Insurance Basics

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Personal Catastrophic Casualty Policy (PCAT)

Go Figure

Many insurance companies provide maximum liability coverage under your homeowner's policy of $500,000. If your neighbor falls down your steps and sues you for $750,000, you're likely to be in for some sleepless nights.

Your auto and homeowner's policies provide liability coverage up to a certain amount. What happens, however, if someone sues you for more than the limitations of your policy?

We live in an extremely litigious society. If you have a pool, a trampoline in your yard, or a dog with a nasty temper, you may need liability coverage that is more than that provided on your homeowner's and auto ­policies.

A PCAT policy comes in $1 million increments. If you've got sizeable assets, it's good to think about getting one. A PCAT policy supplements other policies that you have and is not overly expensive (usually about $150 a year). Such a policy should cover damages from accidents at your home and automobile accidents.

Life Insurance

Money Morsel

If your kids are out of college and pretty well settled on their own, a term life plan might not make as much sense for you as it used to. This might be a good time to think about exchanging your term life policy for a cash value plan.

Nobody likes to think about needing life insurance. If you're a source of income for your family, however, it really is necessary. If you're single, you probably don't need much life insurance. If you're married or in a relationship, but don't have children, you should have life insurance if your spouse or partner would have to make a drastic change in financial lifestyle if you were no longer around. If you have kids, you need life insurance.

Life insurance should be purchased according to income replacement need and should be five to eight times the amount of your current salary. There are two types of life insurance policies: term and cash value.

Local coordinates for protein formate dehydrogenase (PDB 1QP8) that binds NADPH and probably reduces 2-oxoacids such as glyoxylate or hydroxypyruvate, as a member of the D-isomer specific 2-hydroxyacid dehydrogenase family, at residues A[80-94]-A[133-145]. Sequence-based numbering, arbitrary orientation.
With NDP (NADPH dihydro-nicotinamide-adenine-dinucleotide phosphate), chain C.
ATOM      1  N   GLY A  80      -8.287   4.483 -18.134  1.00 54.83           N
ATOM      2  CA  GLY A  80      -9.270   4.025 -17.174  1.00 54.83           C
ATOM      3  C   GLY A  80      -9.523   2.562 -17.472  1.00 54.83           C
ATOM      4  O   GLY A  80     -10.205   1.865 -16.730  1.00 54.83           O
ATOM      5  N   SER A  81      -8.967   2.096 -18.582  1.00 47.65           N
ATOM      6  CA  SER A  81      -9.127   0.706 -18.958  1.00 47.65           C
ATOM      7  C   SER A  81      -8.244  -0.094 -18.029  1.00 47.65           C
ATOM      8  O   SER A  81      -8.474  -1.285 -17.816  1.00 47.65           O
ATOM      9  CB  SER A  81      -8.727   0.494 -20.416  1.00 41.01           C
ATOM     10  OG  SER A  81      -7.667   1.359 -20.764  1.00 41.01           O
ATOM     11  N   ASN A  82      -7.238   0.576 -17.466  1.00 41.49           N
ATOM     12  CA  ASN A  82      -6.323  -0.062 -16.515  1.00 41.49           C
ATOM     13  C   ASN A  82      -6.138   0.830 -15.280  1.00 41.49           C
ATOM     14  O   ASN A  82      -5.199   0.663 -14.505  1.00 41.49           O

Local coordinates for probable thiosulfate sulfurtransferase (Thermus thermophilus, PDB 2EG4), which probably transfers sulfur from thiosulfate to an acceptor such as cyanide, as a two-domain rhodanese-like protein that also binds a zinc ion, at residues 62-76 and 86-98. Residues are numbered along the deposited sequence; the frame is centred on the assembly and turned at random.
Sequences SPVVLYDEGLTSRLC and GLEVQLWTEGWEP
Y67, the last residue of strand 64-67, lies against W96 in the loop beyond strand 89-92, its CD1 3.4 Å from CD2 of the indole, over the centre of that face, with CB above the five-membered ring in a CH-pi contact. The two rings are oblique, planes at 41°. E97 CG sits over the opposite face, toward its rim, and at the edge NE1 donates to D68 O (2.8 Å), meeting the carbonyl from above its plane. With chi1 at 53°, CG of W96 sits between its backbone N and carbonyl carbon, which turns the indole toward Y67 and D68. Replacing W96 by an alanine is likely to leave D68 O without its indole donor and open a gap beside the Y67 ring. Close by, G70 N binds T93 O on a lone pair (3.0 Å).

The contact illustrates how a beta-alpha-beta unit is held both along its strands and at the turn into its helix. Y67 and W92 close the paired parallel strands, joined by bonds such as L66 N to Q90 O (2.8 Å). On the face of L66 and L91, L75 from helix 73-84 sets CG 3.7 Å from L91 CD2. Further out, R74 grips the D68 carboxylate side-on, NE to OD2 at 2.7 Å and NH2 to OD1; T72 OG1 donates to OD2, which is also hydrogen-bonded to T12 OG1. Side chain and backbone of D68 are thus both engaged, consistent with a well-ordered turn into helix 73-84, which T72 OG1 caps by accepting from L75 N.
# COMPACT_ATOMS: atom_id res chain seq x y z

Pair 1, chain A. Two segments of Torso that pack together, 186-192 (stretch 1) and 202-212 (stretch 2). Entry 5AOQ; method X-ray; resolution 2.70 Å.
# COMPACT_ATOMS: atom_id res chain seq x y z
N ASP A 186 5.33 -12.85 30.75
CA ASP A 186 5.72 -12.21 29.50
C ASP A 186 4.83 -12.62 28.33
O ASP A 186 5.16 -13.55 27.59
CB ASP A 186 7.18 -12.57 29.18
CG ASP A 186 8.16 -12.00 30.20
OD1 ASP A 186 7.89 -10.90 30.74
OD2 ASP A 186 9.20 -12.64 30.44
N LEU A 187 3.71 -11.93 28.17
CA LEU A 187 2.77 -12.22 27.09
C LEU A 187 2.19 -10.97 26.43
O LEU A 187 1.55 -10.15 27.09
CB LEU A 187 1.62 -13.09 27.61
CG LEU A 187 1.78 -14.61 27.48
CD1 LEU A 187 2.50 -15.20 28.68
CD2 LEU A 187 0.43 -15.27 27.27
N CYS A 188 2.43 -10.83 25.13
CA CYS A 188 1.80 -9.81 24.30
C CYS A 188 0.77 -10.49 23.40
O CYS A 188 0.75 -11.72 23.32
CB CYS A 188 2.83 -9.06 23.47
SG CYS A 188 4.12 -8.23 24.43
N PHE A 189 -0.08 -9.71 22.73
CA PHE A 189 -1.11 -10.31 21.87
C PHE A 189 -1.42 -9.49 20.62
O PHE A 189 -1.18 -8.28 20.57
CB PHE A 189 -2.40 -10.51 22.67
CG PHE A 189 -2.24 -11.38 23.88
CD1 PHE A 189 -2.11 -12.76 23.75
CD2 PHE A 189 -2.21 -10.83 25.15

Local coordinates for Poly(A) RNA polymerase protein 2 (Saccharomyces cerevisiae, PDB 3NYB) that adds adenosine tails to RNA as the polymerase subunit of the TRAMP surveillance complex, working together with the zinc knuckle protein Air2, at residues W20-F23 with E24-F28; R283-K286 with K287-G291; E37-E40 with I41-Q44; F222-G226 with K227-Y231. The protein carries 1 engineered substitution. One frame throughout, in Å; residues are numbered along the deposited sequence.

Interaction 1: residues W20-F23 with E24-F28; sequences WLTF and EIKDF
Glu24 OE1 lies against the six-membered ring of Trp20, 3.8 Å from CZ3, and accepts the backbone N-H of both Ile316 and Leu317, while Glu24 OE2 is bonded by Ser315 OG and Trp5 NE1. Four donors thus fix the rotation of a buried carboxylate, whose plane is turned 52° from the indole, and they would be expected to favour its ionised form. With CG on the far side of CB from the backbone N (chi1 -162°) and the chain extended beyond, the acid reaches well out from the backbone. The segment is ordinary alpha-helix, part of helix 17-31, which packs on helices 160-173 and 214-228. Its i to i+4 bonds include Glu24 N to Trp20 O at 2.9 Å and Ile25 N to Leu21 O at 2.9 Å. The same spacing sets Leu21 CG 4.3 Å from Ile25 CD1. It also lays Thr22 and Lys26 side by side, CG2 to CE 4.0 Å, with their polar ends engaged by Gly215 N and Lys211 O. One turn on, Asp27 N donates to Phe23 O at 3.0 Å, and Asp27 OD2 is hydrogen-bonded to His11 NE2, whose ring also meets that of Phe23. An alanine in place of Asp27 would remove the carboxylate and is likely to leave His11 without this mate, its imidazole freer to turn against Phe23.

• Term life insurance. This type of policy pays a predetermined amount of money to your beneficiaries if you die during the term in which you're insured. All you have to do, of course, is keep paying your annual premium. The trick is that the premium increases as you get older, and may eventually become prohibitive. Term insurance is invaluable for your family if you die prematurely. It can be a source of college money, cover the cost of a mortgage, and generally provide financial security. This type of policy is intended to be used for a limited time period and is generally for younger persons. Most people can't afford to keep the coverage as they get older because the cost increases so much.

  • Cash value life insurance. If the cost of your term life insurance policy has been creeping up, it might be time to consider trading it in for a cash value policy. Under a cash value life insurance plan, part of the premium is used to provide death benefits, and the rest is used to earn interest. It's both a protection plan and a savings plan that can actually provide some income in your later years. There currently are two types of cash value insurance. One invests your money in an assortment of mutual funds, while the other invests it in something similar to a certificate of deposit, with a fixed interest rate. Ask your insurance agent for more details about cash value life insurance policies.

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Excerpted from The Complete Idiot's Guide to Personal Finance in Your 40s and 50s © 2002 by Sarah Young Fisher and Susan Shelly. All rights reserved including the right of reproduction in whole or in part in any form. Used by arrangement with Alpha Books, a member of Penguin Group (USA) Inc.

To order this book visit the Idiot's Guide web site or call 1-800-253-6476.


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